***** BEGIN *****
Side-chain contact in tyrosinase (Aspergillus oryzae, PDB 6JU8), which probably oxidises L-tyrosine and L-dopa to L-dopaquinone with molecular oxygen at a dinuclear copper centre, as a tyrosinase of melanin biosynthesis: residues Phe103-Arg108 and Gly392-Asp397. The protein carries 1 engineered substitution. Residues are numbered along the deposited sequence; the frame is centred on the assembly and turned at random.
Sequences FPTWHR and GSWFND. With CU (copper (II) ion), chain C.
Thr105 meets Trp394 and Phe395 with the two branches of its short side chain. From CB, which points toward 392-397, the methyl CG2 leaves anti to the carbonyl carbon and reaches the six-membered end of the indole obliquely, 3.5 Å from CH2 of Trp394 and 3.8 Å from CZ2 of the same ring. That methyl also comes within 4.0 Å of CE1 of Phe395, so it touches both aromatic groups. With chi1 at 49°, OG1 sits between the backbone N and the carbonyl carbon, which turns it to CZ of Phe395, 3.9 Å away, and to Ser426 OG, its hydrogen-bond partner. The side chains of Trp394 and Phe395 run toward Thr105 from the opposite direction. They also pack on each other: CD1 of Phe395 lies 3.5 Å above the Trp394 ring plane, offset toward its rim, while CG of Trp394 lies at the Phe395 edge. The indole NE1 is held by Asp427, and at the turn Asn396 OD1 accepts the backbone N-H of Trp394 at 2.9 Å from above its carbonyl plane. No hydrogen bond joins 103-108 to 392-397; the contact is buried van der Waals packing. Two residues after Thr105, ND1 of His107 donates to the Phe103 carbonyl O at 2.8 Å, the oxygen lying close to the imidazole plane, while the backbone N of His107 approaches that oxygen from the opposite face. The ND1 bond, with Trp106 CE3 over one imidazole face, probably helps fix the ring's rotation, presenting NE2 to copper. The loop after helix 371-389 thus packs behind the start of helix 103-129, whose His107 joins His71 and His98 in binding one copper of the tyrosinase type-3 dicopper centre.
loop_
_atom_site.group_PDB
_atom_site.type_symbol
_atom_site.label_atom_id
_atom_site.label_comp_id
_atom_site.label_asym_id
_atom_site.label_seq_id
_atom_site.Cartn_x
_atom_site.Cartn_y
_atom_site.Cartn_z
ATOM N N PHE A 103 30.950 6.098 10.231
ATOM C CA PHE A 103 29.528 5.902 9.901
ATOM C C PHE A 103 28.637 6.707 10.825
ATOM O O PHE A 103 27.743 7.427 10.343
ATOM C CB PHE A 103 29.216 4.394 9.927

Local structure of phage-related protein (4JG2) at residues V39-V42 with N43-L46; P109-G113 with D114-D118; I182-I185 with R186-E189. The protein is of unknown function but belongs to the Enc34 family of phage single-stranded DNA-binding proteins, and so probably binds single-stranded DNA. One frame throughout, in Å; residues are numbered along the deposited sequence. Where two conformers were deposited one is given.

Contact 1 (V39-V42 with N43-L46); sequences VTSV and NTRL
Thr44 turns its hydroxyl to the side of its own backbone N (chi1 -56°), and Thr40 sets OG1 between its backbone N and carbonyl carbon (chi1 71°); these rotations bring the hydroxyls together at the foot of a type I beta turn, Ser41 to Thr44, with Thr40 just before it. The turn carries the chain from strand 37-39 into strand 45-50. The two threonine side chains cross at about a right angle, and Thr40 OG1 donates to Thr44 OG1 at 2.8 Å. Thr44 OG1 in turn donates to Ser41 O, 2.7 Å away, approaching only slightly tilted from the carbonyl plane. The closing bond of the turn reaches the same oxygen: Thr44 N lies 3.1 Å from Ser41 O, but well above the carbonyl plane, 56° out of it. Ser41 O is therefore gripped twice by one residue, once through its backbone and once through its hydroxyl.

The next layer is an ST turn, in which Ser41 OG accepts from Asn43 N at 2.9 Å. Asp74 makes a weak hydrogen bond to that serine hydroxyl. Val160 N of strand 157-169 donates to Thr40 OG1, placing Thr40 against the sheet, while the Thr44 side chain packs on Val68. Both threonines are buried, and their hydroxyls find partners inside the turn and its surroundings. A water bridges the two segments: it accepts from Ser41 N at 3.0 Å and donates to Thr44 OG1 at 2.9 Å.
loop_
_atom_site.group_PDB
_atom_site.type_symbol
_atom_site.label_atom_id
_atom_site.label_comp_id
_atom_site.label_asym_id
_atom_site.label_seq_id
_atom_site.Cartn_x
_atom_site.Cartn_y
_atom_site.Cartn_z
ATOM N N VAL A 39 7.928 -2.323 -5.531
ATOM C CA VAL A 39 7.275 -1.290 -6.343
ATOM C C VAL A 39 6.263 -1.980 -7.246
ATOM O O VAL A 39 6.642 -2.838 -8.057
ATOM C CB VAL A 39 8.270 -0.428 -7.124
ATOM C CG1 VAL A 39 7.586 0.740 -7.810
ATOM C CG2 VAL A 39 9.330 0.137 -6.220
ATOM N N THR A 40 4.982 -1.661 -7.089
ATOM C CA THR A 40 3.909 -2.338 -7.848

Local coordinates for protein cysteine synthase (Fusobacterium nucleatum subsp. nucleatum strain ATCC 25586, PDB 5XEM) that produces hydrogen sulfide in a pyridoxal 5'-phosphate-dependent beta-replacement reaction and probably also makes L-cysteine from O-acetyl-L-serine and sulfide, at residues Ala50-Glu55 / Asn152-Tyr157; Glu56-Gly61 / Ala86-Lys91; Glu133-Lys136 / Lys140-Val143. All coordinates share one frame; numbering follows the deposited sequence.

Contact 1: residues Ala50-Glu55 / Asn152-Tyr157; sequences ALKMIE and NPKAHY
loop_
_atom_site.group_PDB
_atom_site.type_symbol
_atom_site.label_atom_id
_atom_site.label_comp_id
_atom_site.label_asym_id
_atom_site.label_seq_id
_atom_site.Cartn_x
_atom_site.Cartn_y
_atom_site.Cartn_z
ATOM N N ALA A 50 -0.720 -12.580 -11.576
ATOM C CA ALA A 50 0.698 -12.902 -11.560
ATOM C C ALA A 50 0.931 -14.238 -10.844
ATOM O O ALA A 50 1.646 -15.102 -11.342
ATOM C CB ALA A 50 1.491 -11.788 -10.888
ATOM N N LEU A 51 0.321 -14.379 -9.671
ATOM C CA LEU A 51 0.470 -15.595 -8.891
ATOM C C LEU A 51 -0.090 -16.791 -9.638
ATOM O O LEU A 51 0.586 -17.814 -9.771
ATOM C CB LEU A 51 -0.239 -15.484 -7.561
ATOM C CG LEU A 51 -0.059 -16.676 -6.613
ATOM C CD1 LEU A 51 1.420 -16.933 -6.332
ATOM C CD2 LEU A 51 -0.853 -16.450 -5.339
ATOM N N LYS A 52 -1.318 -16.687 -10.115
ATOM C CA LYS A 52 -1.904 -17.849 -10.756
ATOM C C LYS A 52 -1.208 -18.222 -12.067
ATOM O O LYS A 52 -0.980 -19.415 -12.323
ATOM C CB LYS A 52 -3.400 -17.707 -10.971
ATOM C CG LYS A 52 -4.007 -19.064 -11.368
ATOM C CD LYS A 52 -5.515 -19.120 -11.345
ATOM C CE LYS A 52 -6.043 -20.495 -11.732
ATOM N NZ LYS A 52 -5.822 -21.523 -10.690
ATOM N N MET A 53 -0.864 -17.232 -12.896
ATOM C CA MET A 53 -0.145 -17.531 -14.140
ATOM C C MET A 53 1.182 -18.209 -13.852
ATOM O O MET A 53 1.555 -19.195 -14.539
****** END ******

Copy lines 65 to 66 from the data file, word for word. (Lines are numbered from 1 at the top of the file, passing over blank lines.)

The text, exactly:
ATOM C CD1 LEU A 51 1.420 -16.933 -6.332
ATOM C CD2 LEU A 51 -0.853 -16.450 -5.339